Adhesives offer several benefits for joining materials. They distribute loads across the entire joint area. They show excellent fatigue properties. They attenuate vibrations and sound. They often fulfill a dual role, bonding a joint as well as sealing it against ingress of water or other fluids. Because of their low electrical conductivity, adhesives significantly reduce galvanic corrosion between dissimilar metals. And finally, adhesive assembly is often much faster and more cost-effective than mechanical methods.

Adhesives come in several forms: thin liquids, thick pastes, films, powders, tapes or solids that must be melted. They can be designed with a wide range of strengths, from weak temporary adhesives for holding parts in place to high-strength structural formulations.

Important properties that must be considered when choosing an adhesive include cure rate, gap-filling capability, tensile shear strength, peel strength, impact resistance, load-bearing capability, heat and cold resistance, fluid resistance, and health and safety issues.

Although numerous types of adhesives are used in product assembly, many are what we classify as structural or engineering adhesives. The number of adhesives for load-bearing applications is somewhat limited. Highly cross-linked structures are necessary to support loads.

The most important types of these adhesives are anaerobics, epoxies, reactive acrylics, UV or light-cured adhesives, polyurethanes, special formulations of cyanoacrylates, and reactive hot-melt polyurethanes (RHMUs).

Anaerobics are one-component liquids that cure rapidly when confined between two surfaces. Their most well-known application is to replace lock washers in threaded fastener assemblies, where they fulfill the dual function of locking and sealing the assembly. Frequently referred to as liquid lock washers, anaerobics adhere strongly to metal surfaces and prevent loosening from vibration. They also completely fill the voids in a threaded assembly and protect it against corrosion.

Epoxies have been the major structural adhesive for bonding metals and composites in aerospace, automotive and other industries. Curing to hard infusible resins that bond a wide range of metals, epoxies have excellent heat and environmental resistance.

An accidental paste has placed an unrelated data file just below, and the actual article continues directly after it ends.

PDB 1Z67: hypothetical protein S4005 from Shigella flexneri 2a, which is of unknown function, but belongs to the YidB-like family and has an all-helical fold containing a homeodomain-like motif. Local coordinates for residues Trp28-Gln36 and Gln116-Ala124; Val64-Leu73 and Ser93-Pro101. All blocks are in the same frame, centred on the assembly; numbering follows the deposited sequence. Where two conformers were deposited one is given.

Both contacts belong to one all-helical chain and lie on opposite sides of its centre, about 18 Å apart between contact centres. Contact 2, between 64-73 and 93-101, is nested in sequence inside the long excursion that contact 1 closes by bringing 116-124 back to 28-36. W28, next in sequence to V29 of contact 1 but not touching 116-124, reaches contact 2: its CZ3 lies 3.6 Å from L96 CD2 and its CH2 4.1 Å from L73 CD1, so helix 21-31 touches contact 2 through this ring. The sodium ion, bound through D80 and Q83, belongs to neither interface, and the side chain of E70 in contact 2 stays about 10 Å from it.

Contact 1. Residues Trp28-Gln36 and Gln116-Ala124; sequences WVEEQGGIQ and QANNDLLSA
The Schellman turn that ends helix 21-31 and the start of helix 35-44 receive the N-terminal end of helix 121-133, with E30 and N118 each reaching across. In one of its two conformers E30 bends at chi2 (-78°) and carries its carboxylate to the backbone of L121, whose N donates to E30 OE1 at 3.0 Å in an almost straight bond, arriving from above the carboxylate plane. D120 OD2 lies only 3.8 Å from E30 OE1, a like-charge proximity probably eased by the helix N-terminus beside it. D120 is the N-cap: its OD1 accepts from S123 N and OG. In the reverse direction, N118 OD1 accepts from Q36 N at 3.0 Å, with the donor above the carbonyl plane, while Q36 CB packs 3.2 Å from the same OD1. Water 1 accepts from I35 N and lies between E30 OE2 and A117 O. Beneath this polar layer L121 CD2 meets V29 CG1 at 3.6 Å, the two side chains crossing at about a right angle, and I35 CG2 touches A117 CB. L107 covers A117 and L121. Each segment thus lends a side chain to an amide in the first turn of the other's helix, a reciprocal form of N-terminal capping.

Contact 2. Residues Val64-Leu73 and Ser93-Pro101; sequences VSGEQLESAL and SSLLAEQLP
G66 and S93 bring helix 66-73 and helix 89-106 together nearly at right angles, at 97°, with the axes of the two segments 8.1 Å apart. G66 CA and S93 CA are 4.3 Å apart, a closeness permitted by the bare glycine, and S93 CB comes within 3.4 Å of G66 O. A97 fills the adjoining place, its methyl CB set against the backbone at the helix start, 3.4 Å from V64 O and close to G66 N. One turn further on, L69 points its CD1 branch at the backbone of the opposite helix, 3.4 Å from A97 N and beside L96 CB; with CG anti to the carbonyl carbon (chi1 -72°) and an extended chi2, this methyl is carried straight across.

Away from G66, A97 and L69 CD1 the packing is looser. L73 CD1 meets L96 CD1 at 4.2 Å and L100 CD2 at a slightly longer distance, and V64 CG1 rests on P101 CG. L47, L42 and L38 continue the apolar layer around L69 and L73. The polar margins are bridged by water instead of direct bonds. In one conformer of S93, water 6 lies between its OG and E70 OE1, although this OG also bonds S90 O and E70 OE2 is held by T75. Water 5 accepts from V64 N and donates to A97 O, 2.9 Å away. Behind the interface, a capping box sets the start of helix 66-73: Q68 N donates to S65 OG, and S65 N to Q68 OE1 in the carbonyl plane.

Reactive acrylics are two-component, 100 percent reactive adhesives based on methacrylate and acrylate monomers that are toughened with dissolved rubbers. They are cured either by using a surface primer or by mixing two components together. These adhesives are useful in demanding plastic- and metal-bonding applications, where fixture times of a few minutes and strong, impact-resistant bonds are required. They often compete effectively with epoxies.

UV adhesives use acrylic or special epoxy monomers to bond materials in seconds using the power of ultraviolet or visible light. They are valuable in high-volume or critical applications, such as medical device assembly.

Polyurethanes are one- or two-component adhesives that cure to tough, flexible adhesives. One-component formulations react with atmospheric moisture, or they can be misted with sprayed water. Two-component formulations must be mixed thoroughly before use. The largest application for polyurethanes is the bonding and sealing of automotive windshields.

Cyanoacrylates were traditionally not considered as structural adhesives because of their thermoplastic nature, brittleness and limited thermal resistance. However, new formulations toughened with elastomers have true structural properties. Their use is often limited to relatively small parts because of their high cost.

RHMUs are relatively new. These one-component adhesives are applied molten, like conventional hot-melt adhesives, with virtually instant fixturing. They then cure by reaction with atmospheric moisture to yield a cross-linked polymer.